North Sea Oil Pipeline Returning to Service

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The United Kingdom’s most important crude oil pipeline is the 450,000 barrel-a-day Forties pipeline that has been closed since December 11 to repair a leak. Pipeline flows were restarted earlier this week and pipeline operator Ineos said it had reached about half the usual rate.

The Forties pipeline is the largest of the five major North Sea pipeline systems and the recent shutdown has helped push the price of Brent crude to more than $67 a barrel. The pipeline’s shutdown forced the shutdown of several producing North Sea fields that will also have to be restarted before flows return to normal.

According to a report at Reuters, only six Forties cargoes of 600,000 barrels each are included in February’s export schedule, down from 20 originally scheduled for January delivery. The first February cargo is not scheduled to load until February 19.

The Forties pipeline also supplies the refinery at Grangemouth on Scotland’s Firth of Forth. BP sold the refinery to Petroineos, a joint venture between Petrochina and U.K.-based Ineos, earlier this year. Ineos is a privately held U.K.-based chemical company.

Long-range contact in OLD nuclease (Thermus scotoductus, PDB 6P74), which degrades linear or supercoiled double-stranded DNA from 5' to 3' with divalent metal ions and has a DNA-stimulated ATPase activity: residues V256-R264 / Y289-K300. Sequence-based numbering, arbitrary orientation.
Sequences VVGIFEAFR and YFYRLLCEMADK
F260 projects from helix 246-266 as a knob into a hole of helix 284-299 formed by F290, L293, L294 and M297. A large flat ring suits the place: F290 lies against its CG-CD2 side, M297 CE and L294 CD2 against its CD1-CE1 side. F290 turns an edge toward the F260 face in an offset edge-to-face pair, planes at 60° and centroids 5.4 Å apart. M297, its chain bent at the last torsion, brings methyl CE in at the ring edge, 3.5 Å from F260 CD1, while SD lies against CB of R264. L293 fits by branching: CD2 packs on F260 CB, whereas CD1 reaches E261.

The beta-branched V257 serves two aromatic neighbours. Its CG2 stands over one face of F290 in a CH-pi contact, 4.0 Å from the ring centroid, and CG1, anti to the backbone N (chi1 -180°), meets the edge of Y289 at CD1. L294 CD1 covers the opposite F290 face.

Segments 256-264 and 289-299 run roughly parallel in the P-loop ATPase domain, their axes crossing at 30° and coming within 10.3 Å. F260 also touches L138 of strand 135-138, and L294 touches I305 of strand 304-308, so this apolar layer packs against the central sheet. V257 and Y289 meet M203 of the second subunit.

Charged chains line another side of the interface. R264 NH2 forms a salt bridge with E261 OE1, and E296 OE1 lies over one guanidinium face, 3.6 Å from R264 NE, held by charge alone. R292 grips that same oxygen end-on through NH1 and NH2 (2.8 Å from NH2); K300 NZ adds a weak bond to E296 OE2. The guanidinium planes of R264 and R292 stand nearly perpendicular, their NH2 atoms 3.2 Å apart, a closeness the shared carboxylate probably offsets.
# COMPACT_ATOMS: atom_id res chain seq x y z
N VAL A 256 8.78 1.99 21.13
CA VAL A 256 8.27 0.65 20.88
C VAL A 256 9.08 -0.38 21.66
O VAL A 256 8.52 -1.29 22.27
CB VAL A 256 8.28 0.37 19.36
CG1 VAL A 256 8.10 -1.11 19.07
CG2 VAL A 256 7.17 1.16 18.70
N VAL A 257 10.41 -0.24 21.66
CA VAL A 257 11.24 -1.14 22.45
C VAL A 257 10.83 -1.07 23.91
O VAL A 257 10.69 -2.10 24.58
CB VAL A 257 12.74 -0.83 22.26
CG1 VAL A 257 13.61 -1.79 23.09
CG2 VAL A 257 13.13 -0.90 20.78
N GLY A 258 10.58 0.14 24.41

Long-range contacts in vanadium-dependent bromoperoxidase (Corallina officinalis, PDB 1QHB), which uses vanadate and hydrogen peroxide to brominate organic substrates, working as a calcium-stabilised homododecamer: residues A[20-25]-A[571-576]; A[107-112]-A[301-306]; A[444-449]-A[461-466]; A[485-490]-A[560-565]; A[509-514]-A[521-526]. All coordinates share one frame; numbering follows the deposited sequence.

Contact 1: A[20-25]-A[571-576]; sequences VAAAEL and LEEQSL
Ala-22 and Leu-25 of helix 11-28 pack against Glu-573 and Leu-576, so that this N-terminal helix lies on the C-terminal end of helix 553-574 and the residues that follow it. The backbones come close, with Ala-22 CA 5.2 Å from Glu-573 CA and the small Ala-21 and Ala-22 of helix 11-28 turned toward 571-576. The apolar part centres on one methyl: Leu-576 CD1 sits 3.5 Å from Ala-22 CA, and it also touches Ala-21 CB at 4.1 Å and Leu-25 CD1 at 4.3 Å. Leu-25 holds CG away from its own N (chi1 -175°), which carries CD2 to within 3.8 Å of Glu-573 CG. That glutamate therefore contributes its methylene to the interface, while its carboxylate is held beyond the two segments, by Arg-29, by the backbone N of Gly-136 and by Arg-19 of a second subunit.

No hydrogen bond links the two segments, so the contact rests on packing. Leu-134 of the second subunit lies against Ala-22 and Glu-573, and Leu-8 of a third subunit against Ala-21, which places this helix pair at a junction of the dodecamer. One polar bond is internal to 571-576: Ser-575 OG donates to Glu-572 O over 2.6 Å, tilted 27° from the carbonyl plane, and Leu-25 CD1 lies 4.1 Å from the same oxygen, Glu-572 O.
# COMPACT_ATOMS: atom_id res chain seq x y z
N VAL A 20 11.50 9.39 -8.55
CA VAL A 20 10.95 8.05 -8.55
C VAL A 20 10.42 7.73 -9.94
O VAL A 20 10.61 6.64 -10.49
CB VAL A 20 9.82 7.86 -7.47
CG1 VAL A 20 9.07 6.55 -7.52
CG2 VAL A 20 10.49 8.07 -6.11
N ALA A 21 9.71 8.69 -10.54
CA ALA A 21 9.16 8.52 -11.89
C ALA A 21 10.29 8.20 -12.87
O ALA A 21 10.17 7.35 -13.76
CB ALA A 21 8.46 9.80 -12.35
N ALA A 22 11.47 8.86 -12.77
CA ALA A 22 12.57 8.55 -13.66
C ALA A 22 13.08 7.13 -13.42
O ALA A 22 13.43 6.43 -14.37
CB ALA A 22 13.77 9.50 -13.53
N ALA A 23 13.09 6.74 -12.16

S&P Global Platts Oil Futures editor Geoffrey Craig commented:

In Northwest Europe, reduced run rates at the Grangemouth refinery in Scotland because of the Forties pipeline closure have started to have an impact on the region’s gasoline supplies.

After five straight draws, gasoline stocks in the Amsterdam-Rotterdam-Antwerp hub fell to 833,000 metric tons (mt) [about 6.1 million barrels] the week ended December 20, according to data from PJK International.

Crude prices also have been propped up by a Tuesday attack on a Libyan pipeline that will be out of service for about a week, according to Reuters.

Brent crude traded down less than 1% in London today at $65.92, while West Texas Intermediate (WTI) traded down about 0.5% in New York at $59.50, after touching $60 a barrel Tuesday.